It's been a long, stumbling road for "Louie, Louie." Figuring that anything performed with such primal, drunken abandon had to be dirty, the government put its best ears on the case to try to prove that it was obscene. But the impossibly slurred delivery yielded little of the lyric's supposedly salacious message, which appeared to exist mostly in the imagination of hopped-up college kids, and the feds finally concluded that the Kingsmen's opus was "unintelligible at any speed." Whatever it is they're talking about, at least the Kingsmen are getting paid for it now.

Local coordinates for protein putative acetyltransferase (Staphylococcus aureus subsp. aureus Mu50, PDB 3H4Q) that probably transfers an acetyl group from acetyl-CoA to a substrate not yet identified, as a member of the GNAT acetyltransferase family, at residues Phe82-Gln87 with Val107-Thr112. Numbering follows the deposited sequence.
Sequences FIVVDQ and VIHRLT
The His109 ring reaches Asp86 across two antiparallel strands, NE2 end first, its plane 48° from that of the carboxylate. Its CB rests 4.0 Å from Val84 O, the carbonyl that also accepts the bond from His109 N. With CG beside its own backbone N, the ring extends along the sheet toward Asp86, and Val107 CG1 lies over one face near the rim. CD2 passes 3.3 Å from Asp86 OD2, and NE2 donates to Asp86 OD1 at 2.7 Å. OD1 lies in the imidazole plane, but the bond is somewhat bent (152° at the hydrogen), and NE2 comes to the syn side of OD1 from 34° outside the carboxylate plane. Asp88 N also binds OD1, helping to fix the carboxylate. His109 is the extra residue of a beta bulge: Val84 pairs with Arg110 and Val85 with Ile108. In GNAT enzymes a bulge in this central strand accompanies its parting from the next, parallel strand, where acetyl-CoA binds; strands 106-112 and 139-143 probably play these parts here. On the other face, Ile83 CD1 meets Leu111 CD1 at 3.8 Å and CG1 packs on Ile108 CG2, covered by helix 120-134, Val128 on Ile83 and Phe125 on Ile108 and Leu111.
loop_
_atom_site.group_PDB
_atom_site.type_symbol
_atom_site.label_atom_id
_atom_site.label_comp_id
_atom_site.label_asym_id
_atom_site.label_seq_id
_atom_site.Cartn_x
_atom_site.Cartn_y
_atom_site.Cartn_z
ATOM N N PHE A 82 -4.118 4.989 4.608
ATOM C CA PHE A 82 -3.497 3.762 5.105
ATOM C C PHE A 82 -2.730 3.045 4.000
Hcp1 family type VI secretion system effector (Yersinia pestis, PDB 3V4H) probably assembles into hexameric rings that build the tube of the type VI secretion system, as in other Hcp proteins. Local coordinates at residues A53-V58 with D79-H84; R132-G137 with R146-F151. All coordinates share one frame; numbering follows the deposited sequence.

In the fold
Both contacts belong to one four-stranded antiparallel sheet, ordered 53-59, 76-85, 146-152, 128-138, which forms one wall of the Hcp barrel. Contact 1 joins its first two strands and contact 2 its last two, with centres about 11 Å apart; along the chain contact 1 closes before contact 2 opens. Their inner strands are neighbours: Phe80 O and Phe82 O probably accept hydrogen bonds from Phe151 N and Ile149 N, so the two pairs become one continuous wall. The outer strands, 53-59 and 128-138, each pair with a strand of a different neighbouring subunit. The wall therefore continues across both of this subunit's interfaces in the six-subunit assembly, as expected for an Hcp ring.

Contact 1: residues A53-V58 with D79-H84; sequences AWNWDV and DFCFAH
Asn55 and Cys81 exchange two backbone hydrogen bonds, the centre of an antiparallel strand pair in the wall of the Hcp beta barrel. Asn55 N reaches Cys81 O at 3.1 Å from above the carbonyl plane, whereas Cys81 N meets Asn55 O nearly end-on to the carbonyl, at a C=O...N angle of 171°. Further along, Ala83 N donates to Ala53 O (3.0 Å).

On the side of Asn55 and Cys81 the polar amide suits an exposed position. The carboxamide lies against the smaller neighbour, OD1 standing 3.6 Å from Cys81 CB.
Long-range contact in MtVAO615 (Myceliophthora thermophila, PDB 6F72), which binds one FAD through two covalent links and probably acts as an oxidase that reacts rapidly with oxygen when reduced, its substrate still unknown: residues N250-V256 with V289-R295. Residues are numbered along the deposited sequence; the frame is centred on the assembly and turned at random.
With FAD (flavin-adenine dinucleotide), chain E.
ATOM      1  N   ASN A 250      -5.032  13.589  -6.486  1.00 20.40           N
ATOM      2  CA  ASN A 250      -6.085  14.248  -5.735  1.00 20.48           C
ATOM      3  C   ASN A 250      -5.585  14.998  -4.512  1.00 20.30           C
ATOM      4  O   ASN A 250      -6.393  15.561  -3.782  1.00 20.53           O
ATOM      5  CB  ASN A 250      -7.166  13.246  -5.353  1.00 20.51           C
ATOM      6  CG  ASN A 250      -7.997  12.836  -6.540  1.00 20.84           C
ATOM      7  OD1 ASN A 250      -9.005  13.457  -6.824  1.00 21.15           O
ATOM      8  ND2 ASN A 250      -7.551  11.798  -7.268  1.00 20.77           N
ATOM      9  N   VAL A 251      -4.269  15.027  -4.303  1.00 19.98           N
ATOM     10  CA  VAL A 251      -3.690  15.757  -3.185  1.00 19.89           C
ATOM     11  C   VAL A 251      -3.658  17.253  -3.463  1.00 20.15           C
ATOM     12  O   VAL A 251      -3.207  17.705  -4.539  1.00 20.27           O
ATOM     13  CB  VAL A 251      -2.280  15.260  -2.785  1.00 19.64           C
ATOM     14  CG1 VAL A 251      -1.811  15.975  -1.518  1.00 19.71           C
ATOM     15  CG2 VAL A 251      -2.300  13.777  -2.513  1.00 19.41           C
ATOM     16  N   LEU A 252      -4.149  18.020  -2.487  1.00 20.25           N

For a three-chord song about nothing, "Louie Louie" has had a highly contentious history. But today the Supreme Court closed what is probably the last controversy to surround the'60s beer-bash anthem by letting stand a ruling giving members of the Kingsmen royalties for their record. The group, which recorded the most successful version of Richard Berry's inane frat-house ditty, had never been paid any royalties from their 1963 smash.